Post submitted by Beth Sherouse, former ACLS Public Fellow, HRC Senior Content Manager

Frank Kameny was always a bit of a rebel. As a teenager, he announced to his Jewish parents that he was an atheist; while a fellow at Harvard in the late 1940s, he refused to sign a loyalty oath designed to root out communists and fellow travelers; and in one of the most sexually conservative periods in our nation’s history, he dared to declare, “Gay is good!” He was also an astronomer, a World War II veteran, and the first person to appeal to the US Supreme Court over anti-gay employment discrimination after he was fired by the US government in 1957 for being gay.

Kameny – who received HRC’s National Capital Leadership Award in 2006 – was also a prolific writer, and a book of his letters, Gay is Good: The Life and Letters of Gay Rights Pioneer Frank Kameny, comes out this November. As editor Michael G. Long says in the book’s introduction, “An old black typewriter was his preferred weapon as he battled for civil rights and liberties for homosexuals. Kameny shot off hundreds of thousands of words, many of them dripping with sheer contempt for the antigay attitudes and policies he was targeting.”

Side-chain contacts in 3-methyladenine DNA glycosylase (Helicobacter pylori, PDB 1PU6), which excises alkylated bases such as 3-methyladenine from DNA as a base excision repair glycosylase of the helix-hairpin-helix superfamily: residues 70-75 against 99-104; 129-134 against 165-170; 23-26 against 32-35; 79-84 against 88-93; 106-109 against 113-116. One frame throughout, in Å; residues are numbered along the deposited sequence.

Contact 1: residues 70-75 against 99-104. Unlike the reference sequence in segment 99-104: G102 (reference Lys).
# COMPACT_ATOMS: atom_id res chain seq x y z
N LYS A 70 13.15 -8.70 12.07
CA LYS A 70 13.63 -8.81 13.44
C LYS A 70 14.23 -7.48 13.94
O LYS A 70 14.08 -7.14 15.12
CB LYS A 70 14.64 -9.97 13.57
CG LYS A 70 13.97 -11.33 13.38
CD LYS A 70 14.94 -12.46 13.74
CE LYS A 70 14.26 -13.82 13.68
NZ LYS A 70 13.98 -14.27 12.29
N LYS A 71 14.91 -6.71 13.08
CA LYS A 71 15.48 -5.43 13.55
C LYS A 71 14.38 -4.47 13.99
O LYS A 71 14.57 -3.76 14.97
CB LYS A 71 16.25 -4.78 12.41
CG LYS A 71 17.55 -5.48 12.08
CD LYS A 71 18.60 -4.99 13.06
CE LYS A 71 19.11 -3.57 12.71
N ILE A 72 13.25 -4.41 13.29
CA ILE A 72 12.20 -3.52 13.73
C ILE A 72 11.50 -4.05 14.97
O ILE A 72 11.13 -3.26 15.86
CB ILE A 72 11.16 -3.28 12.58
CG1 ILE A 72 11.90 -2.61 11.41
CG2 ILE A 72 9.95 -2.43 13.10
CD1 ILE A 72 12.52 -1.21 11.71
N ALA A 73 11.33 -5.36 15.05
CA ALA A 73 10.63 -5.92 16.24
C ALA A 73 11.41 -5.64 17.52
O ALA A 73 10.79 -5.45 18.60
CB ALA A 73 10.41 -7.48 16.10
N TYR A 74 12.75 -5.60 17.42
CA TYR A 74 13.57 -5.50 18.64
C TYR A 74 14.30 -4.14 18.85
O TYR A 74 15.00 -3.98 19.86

“Kameny was a groundbreaking leader in the LGBT movement,” said HRC Vice President and Chief Foundation Officer Jeff Krehely. “We wouldn’t be where we are today if he hadn’t had the courage to live his truth and stand up against discrimination decades ago.”


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